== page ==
Understanding activity rates is a very important tool for evaluating a company’s performance. Whether you’re interpreting your company’s financial ratios or evaluating another company, it’s critical to understand what activity ratios indicate about a company’s performance. Activity ratios are often called efficiency ratios because they measure how efficiently the company manages its assets. Activity rates can be divided into two categories; Turnover ratios and day ratios available.
Accounts receivable ratios
Accounts Receivable Turnover = Net Sales ÷ Net accounts receivable
The accounts receivable turnover ratio measures how many times, on average, accounts receivable are collected in cash, or “shifts,” during the fiscal year.
Days of accounts receivable available = Accounts receivable net ÷ Net sales X 365
Accounts Receivable Available Days (ARDOH) is the average number of days required to convert accounts receivable to cash. Available accounts receivable days measure a company’s ability to collect from its customers. This number should be compared with the credit terms established by the company. By comparing this number with previous years, we can determine if there is an identifiable trend in accounts receivable. An increase in ARDOH could mean that the company has increased credit terms in an attempt to increase sales or mismanage accounts receivable. As a general rule of thumb, the acceptable upper limit for a company’s average collection period should be 50% more than the stated terms. For example, if a company has set terms of 30 days, the upper limit would be 45 days. Any period longer than 45 days would be cause for concern. If the days of accounts receivable available are lower than the stated terms, the company is doing an excellent job of collecting accounts receivable. If the days of accounts receivable available are above the established credit terms, management may need to adjust the credit to reduce the accounts receivable.
The proportion of days of accounts receivable available is extremely important because it allows us to put the balance of a company’s accounts receivable in perspective, from the balance sheet. If a business has $ 1,000,000 in accounts receivable, that looks good just by looking at the balance sheet, however if we find that the days of accounts receivable available are well above the credit terms set by the company. , we should be wondering how much of that $ 1,000,000 is actually collectible. In this case, you’ll want to look at the age of the accounts receivable to determine how much is likely to be uncollectible.
Inventory turnover = cost of goods sold ÷ Inventory
Inventory turnover measures how many times, on average, inventory is sold during the year.
Days of inventory available = Inventory ÷ Cost of goods sold X 365
On-hand inventory days measure how many days of inventory a company has at any given time. On-hand inventory days should be compared to previous years to determine trends affecting inventory and the industry average. Too high a number could indicate poor inventory management or an outdated, unsellable, or outdated inventor. For example, if a company’s available inventory days are 70 days in year 1 and it experiences a jump to 90 days in year 2, the company needs to understand why there was a large increase in available inventory days. There can be many likely reasons for the slowdown, such as increased inventory in anticipation of a future shortage, outdated or obsolete inventory, or poor inventory management. However, if 90 days is the industry average, the jump may not be a major cause for concern. It would be necessary to question management to help understand why the days of available inventory changed.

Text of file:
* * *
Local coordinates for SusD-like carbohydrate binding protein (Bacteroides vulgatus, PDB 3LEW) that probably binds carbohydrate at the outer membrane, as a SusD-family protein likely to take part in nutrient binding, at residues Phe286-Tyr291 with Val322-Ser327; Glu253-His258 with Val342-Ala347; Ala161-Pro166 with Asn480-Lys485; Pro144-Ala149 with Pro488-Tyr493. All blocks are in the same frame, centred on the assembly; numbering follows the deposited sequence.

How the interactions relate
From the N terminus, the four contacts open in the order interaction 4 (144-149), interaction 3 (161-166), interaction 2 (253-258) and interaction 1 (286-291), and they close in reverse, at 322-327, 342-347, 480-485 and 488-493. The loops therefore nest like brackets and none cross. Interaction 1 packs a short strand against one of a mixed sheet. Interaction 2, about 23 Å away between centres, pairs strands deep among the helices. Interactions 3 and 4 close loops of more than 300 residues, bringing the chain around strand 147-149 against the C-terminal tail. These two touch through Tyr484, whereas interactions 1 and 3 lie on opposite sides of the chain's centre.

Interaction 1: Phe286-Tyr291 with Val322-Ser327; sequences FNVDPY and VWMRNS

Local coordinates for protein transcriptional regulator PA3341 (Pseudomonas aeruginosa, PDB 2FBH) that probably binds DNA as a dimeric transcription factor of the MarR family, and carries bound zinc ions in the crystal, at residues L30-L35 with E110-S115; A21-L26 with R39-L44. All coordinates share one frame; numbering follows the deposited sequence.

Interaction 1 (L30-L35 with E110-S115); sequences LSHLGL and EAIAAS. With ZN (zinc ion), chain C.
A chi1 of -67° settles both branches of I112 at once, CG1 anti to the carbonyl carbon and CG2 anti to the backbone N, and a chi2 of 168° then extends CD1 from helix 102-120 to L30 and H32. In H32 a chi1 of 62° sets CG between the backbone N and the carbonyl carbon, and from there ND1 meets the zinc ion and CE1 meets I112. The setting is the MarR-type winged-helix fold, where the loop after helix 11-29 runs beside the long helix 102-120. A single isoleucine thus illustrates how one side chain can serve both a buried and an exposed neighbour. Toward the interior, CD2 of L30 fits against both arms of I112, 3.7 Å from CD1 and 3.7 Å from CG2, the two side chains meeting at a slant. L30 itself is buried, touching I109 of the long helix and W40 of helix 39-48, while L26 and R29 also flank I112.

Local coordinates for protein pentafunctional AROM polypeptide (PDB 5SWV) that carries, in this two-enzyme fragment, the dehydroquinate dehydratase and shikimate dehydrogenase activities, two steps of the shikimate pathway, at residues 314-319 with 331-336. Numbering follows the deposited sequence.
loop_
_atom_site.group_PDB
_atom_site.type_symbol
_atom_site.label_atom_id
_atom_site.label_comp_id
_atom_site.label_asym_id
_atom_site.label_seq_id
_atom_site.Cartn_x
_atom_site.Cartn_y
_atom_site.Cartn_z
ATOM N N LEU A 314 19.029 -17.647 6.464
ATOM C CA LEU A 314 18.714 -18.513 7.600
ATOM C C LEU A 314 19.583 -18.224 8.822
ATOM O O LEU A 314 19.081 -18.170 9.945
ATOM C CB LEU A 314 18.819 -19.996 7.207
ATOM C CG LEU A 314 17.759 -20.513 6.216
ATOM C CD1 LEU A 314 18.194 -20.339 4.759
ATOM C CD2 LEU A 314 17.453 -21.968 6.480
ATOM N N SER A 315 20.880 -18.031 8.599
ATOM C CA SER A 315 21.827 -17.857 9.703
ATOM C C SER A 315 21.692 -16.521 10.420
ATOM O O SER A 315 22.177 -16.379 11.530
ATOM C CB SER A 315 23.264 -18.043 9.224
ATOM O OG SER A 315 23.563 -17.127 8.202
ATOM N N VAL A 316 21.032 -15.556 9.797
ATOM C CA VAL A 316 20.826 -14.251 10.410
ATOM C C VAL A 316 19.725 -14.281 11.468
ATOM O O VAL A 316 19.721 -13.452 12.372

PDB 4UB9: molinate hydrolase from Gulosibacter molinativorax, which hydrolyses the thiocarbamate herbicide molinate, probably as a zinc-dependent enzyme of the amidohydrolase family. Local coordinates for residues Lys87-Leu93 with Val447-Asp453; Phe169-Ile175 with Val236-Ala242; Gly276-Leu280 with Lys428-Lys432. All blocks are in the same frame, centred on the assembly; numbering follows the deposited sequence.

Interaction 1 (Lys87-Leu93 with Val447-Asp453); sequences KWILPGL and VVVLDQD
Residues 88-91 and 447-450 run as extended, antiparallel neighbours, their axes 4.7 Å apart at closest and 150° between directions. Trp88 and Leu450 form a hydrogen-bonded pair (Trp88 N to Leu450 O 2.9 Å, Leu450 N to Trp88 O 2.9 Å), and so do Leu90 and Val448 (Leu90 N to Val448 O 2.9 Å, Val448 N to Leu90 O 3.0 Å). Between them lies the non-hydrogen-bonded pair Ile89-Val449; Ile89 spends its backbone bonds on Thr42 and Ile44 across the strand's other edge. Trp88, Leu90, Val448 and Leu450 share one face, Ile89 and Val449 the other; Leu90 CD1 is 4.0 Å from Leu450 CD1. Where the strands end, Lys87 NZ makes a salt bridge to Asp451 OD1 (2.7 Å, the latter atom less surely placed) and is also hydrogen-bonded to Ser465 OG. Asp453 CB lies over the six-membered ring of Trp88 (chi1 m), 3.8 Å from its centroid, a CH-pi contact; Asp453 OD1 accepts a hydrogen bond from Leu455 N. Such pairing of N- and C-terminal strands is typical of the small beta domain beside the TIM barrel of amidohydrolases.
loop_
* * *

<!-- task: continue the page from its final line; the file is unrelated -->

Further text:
Accounts payable ratios
Turnover of accounts payable = cost of goods sold ÷ Debts to pay
Accounts payable turnover rates measure how many times, on average, accounts receivable are collected in cash, inventory is sold, and accounts payable are paid during the year.
Accounts Payable Days Available = Accounts Payable ÷ Cost of goods sold X 365
Available accounts payable days is the average number of days it takes to pay accounts payable in cash. This relationship gives an idea of the payment pattern of a company. This must be measured against the terms offered to a company by its suppliers. If the number is greater than the terms offered by the providers, it may be a cause for concern because the providers may require cash on delivery. However, a low number of accounts payable days increases the operating cycle and can lead to the need for external financing.
Another useful tool to evaluate the efficiency of a company is to calculate the operating cycle.
Operating Cycle = A / R Days Available + Inventory Days Available – A / P Days Available
It is important to understand the relationship these three ratios have in affecting a company’s cash flow. The operating cycle is determined by adding the available A / R days and the available inventory days and subtracting the available A / P days. Simply put, the operating cycle is the amount of time it takes for a business to buy and manufacture goods, pay for them, sell them, and receive cash for the items sold. If a business experiences an increase in available accounts receivable days or on-hand inventory days, while available accounts receivable days remain constant, its need for external financing will increase.
Understanding activity rates is essential to assessing the performance and efficiency of a business. It is important to understand how a change in available accounts receivable days, on-hand inventory days, and accounts payable days can affect a company’s operating cycle. Business owners, managers, and investors can benefit from a solid understanding of activity rates.